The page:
I was sick last week.
It wasn’t the flu—more equal parts cough, bronchitis, and regular old cold. I never know how sick I am until I feel better. Invariably, I then say, Oh, that was bad, recalling naps and more time on the couch than being vertical, no appetite, or desire to do much of anything. Instead of behaving like the Energizer Bunny, I’m pure sloth.
There was one additional clue that I felt seriously unwell: I wanted my mother.
Feeling like something I’d run over with the lawnmower and used the leaf blower to shoot to the curb, I wandered into the bathroom, looked at my pale face, with freckles standing out like brown dots against snowy-white sick-skin, crazy hair sticking-up, and said out loud: I want my mom.
For a split second of a split second, I knew I would call her, eighty miles away, tell her that, she would laugh and respond as she had many times before: “Honey, what do you want me to do from this distance?”
As that brief moment flashed by, of course I knew that Mom is at an even greater distance from me, yet she is closer in my heart than she ever had been.
My mother and I were polar opposites, destined for conflicts from the moment she birthed this redheaded child—the only one so haired out of four and the only one in the entire Griffith clan. In the 1950s, this mattered. Two brunettes having a redhead was unusual, not conventional, and in that decade, new parents longed to meet expectations.
While my mother had good traits, such as the knack of laughing so hard that she would nearly stop breathing—we dubbed it Mary’s Silent Laugh Mode—the ability to make math look easy, and the skill to create the flakiest pie crust ever … I never wanted to be her. Mom lived to obey the rules, cared about what the neighbors—most of them family—thought, and expected her daughters to get married and have kids.
That was never me.
Several years ago, we spent ten days nursing Mom through the end stages of death. During that time, I was the kid she wanted around, causing three siblings and Dad much laughter because throughout our lives, Mom and I tried each other’s patience—constantly. But there it was. With the other bedrooms occupied by my sisters, and our brother a half mile away sleeping in his own bed, I’d start out in the living room. I’d hear Mom stir or Dad would murmur and I’d drag my blankets and pillows along behind me and curl into the corner of the room at the foot of Mom’s bed.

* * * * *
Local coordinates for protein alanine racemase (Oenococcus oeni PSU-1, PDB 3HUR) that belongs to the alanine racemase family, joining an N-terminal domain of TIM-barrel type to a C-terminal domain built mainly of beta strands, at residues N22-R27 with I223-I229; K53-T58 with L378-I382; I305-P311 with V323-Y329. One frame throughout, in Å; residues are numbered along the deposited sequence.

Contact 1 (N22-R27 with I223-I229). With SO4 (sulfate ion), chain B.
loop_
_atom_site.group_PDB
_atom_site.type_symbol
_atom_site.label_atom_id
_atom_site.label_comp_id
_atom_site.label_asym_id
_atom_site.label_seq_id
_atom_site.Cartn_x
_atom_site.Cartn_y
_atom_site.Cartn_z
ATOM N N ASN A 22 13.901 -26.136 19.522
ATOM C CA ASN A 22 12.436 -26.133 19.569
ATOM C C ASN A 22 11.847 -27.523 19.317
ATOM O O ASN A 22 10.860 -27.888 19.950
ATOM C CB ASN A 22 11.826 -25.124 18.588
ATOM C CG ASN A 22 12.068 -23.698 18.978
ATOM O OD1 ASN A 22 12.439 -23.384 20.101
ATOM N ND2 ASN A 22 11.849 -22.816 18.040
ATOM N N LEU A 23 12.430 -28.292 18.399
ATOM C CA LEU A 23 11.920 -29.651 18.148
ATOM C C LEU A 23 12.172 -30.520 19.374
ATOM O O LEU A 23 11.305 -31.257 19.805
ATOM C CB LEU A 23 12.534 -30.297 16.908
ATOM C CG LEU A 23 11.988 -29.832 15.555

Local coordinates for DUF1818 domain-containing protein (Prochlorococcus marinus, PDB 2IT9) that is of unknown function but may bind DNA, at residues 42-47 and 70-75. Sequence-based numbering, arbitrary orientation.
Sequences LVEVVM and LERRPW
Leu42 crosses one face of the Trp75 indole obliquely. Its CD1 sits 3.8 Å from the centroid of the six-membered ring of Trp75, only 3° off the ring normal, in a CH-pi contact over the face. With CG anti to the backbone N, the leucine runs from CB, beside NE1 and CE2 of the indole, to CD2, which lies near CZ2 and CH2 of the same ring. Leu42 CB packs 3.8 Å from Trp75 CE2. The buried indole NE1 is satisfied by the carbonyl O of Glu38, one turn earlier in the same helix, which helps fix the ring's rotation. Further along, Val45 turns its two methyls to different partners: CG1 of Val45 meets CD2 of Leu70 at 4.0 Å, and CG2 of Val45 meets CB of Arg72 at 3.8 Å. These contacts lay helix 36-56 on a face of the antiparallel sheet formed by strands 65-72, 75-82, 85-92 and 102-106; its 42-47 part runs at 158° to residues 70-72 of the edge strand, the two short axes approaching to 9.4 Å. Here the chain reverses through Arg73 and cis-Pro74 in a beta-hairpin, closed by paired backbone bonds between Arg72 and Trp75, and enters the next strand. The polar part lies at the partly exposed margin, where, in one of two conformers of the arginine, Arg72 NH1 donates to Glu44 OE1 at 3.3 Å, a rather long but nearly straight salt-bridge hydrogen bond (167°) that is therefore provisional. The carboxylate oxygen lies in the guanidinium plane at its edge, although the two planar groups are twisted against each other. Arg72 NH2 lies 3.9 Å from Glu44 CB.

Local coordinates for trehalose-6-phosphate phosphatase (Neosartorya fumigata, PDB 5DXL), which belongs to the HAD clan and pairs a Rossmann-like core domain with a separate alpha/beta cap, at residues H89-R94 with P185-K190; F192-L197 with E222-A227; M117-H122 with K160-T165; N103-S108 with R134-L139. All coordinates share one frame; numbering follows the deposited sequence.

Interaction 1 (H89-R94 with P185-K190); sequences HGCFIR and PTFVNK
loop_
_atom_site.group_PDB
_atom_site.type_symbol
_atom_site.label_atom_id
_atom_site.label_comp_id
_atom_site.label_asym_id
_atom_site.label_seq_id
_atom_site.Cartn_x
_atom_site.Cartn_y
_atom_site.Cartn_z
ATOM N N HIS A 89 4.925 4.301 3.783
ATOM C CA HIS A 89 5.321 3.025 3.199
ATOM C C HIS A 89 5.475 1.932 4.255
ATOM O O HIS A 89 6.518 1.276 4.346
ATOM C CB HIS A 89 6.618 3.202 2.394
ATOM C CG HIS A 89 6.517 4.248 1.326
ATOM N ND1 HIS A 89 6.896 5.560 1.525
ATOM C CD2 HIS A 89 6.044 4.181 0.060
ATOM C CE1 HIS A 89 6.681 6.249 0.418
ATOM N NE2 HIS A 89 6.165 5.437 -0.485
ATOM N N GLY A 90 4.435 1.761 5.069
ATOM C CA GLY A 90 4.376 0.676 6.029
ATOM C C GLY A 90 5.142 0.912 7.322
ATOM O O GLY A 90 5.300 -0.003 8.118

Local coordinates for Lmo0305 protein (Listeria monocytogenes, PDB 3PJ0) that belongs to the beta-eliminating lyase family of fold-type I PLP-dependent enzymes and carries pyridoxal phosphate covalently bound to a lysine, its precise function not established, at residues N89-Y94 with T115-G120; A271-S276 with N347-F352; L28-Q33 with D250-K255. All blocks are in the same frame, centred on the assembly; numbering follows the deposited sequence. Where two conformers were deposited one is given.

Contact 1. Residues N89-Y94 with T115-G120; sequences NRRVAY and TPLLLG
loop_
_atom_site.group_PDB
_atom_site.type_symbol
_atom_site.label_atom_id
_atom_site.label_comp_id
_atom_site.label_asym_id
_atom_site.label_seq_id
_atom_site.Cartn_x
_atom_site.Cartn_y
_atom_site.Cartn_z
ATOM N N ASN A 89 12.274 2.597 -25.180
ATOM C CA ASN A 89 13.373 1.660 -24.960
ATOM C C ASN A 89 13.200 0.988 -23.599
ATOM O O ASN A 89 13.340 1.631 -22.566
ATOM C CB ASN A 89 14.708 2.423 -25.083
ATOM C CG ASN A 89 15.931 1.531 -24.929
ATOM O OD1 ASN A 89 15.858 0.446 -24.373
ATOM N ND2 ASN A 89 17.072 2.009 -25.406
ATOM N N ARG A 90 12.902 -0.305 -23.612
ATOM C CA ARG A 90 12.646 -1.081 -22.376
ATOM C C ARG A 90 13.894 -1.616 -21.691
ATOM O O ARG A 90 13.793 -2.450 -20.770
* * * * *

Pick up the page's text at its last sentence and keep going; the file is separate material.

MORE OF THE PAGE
I slept on the floor with her and Dad separated into twin beds for the first time in their married lives, knowing he longed to reach out and hold her, but his ALS prohibited him from doing so. Sometimes, as Mom’s agitation grew, I’d crawl into the narrow bed and embrace her for him, our eyes meeting across Mom in the dim light from the dining room.
My presence, so aggravating to Mom throughout her life, was a solace during her ending days. I clung to her physically in those dark nights in ways I could never have done amid our usual, conflicting daily lives.
I did this willingly because as I prayed for guidance on what to do, on how to help my mother, the answer that I continually received was: Love Your Mother.
With my heart open and old pains surrendered, I loved my mother.
If only the two of us could have taken ourselves down to the most basic version of ourselves earlier in our lives, how that could have changed the relationship between Mom and me. We could have shared much more of our lives, letting our inner selves be known, free from self-imposed constraints, living with vulnerability, growing stronger together.
Instead, it took Mom waning from the cancer inside to bring us to the point of total acceptance of each other.
That kind of openness, allowing your heart to bleed throughout a lingering loss is draining. It brings every illness you ever had into your body, wrapping the aches and pains around muscles, bones, tendons, binding tightly so it’s difficult to move. Only much later does the aching begin to seep out through your toes, reassuring you that those torments and held-onto grievances were unimportant, useless, and best let go of.
At the end, Mom shifted in and out of lucidity, clinging to me. I was strong for her in ways new to me, in ways meant to ease her passing with hugs and whispered stories, and prayers softly spoken, saying, It’s okay to let go, Mom, Jesus is waiting for you.
Mom and I healed each other in sharing those touches and murmured conversations, mending the decades-huge chasms between us. We became well together, sharing our first true mother-daughter bond since I was a little kid. A sore throat and cough would arrive and Mom would rub my neck and chest with Vicks, wrap one of Dad’s white socks around my Adam’s apple, fasten it with a big safety pin, and tell me stories (Peter Pan triumphing over Hook was a favorite). Mom made me laugh and feel better in my heart, before I was physically restored.
After her passing, the funeral, the resettling of Dad in that big house without his beloved wife, I returned to my tiny apartment and prepared to resume life at work. I thought, I’m okay and Mom is in heaven and no longer hurts physically or mentally and am I not glad we had the time we had?
Of the random things I could have done, I retrieved my childhood record player and opened the lid on the case of 45s and ran through the records of my youth, conjuring adolescent memories, laughing, dancing. The LPs came next and Keeping the Faith by Billy Joel prompted the tears to fall. “I’m going to listen to my 45s, ain’t it wonderful to be alive….” Why was it that song to strike most harshly? There I was, body racking sobs spilling out all over the floor followed by brain-zapping tiredness, the exhaustion that hits whatever it was keeping me vertical for oh such a long time and my body declared: Enough. Give into the pain, let it feel every part of you until there’s nothing left but sadness.
I’m better now. No more cough drops, Vicks, or sniffles.
I still want my mom.